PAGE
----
Robert



Jan 22, 2013 at 08:55 PM
 

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ohsnaphappy
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p.1 #7 · Anyone Have Two Hard Drives in Their iMac?


All this information has been awesome! The Mac will be here Thursday, so I'm going to transfer 20GB, or thereabouts, to the ssd from the hdd and visa versa, to see what the transfer rates are. I'm not sure if the internal hdd is 5400 or 7200, but I'll find out when it gets here.


Jan 22, 2013 at 09:18 PM
Bifurcator
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p.1 #8 · Anyone Have Two Hard Drives in Their iMac?


Internal SATA and eSATA will always be identical in speed. The difference in speed between the two will be determined only by the length of the cable you use. And that's almost not measurable in benchmarking apps let alone real-world use.

Thunderbolt should be identical as well - maybe a tad more latency due to the interface and cable length - but again I doubt noticeable.

In OntheRez's list Internal SATA, eSATA, and thunderbolt should be on the same line.

So no, internal is not faster these days than external.



Jan 23, 2013 at 08:55 AM
OntheRez
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p.1 #9 · Anyone Have Two Hard Drives in Their iMac?


Bifurcator wrote:
Internal SATA and eSATA will always be identical in speed. The difference in speed between the two will be determined only by the length of the cable you use. And that's almost not measurable in benchmarking apps let alone real-world use.

Thunderbolt should be identical as well - maybe a tad more latency due to the interface and cable length - but again I doubt noticeable.

In OntheRez's list Internal SATA, eSATA, and thunderbolt should be on the same line.

So no, internal is not faster these days than external.

You're right in noting that internal SATA and eSATA are in theory the same speed. I've noticed somewhat slower (though truthfully not that significant) thru put with eSATA. I think the card and cable come into play here. As for Thunderbolt, could you direct me to some real world testing on it? I've not be paying a lot of attention to the technology as MacPros don't have it and I'll not upgrade until there is a new and better MacPro. (iMacs just don't have the expandability nor raw processing power.) I suppose I could search but if you have a link I'd be interested in reading it.

Thanks,

Robert



Jan 24, 2013 at 02:50 PM
lou f
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p.1 #10 · Anyone Have Two Hard Drives in Their iMac?


OntheRez wrote:
You're right in noting that internal SATA and eSATA are in theory the same speed. I've noticed somewhat slower (though truthfully not that significant) thru put with eSATA. I think the card and cable come into play here. As for Thunderbolt, could you direct me to some real world testing on it? I've not be paying a lot of attention to the technology as MacPros don't have it and I'll not upgrade until there is a new and better MacPro. (iMacs just don't have the expandability nor raw processing power.) I suppose I could search but if you have a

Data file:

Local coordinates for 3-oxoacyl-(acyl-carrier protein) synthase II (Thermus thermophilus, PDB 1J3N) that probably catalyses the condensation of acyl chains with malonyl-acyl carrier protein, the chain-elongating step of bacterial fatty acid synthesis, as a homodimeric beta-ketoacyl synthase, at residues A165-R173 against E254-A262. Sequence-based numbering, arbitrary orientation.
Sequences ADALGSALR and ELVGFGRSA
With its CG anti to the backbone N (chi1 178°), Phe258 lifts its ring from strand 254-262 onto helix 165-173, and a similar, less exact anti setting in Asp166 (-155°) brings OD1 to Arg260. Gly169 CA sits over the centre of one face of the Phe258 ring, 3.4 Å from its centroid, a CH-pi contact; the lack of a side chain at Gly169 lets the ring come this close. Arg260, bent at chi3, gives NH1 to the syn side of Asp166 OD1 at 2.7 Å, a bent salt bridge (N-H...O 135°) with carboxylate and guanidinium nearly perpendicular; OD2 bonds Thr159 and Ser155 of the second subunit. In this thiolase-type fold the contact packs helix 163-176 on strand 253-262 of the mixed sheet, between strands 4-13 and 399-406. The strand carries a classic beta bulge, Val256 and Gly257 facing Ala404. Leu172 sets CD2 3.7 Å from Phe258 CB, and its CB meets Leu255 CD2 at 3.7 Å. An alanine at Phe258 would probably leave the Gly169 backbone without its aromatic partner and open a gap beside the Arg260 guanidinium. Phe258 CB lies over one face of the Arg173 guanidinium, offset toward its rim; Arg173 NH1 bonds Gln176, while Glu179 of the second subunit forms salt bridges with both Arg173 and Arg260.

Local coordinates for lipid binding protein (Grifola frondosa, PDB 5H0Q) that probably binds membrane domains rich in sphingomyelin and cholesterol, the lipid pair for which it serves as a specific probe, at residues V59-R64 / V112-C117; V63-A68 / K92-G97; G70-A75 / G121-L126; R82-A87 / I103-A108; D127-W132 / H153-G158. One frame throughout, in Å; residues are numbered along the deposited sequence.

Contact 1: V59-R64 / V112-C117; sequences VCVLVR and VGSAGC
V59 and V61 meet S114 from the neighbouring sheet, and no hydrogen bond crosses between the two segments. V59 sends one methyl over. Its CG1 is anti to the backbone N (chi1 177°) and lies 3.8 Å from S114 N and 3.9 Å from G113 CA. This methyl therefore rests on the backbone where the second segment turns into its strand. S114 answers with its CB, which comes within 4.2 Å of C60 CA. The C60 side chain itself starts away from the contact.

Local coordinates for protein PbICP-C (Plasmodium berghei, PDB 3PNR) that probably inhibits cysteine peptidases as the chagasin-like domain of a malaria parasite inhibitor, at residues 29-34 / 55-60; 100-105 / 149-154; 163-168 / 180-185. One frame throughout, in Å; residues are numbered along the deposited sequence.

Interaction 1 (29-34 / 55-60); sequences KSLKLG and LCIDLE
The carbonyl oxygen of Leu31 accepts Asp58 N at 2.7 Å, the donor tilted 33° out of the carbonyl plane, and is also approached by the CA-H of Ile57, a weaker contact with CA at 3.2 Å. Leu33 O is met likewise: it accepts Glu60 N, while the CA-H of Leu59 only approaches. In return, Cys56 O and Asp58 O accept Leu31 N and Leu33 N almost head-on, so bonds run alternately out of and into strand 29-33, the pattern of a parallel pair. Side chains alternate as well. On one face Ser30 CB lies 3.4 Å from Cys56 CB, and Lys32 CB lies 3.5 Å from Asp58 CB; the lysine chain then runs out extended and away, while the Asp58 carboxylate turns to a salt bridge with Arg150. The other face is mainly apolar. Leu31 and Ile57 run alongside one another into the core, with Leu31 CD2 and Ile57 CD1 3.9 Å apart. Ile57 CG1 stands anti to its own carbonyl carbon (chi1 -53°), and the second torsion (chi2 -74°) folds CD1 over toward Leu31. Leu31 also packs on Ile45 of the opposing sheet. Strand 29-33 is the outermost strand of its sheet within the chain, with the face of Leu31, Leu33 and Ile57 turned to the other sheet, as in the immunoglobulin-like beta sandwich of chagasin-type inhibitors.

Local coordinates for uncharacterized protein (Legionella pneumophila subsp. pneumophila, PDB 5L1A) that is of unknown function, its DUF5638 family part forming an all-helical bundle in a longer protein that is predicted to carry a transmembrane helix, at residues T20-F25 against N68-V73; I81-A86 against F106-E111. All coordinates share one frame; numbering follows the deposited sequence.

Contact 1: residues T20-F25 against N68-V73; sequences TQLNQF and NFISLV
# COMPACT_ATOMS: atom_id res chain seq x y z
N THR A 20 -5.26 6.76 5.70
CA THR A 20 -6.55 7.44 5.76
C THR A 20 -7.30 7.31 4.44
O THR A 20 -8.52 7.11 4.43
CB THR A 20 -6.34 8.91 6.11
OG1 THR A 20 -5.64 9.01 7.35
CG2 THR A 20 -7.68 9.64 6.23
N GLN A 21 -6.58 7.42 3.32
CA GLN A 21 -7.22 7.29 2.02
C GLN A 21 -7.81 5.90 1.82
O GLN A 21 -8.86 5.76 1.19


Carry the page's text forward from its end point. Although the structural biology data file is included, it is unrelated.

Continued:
...Show more

thunderbolt is fast, you can run 2 6g ssd's in raid 0 and still not max it out.



Jan 24, 2013 at 02:56 PM
cgardner
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p.1 #11 · Anyone Have Two Hard Drives in Their iMac?


System performance in general is also affected by the amount of DRAM and virtual memory (VM). In the activity monitor application on a Mac you can see the overall VM page ins / page outs to disk.

In my case I bought one the early Aluminum iMacs with only 2GB of DRAM and the system was continually paging to virtual memory. Upgrading DRAM to 6GB (the max for that model) eliminated most the VM paging and there was a noticeable uptick in performance overall.

Applications like Photoshop use "Scratch Disk" while working on files when the DRAM isn't sufficient. The more DRAM you have the fewer scratch disk swaps there will be. You specify the primary and secondary scratch disks and how much DRAM is reserved for PS in the preferences.

So in addition to disk speed considerations already mentioned you'll want to max. out the DRAM to improve overall performance.

FWIW - Thunderbolt is a welcome addition. The implementation of Firewire 800 on the iMac (at least my model) sucked. Minor glitches will trip a "circuit breaker" on the Firewire bus knocking a drive off line. Resetting it requires disconnecting all externals and power cable for five minutes, rebooting, shutting down, reconnecting and rebooting a second time; a major PITA.



Jan 24, 2013 at 04:16 PM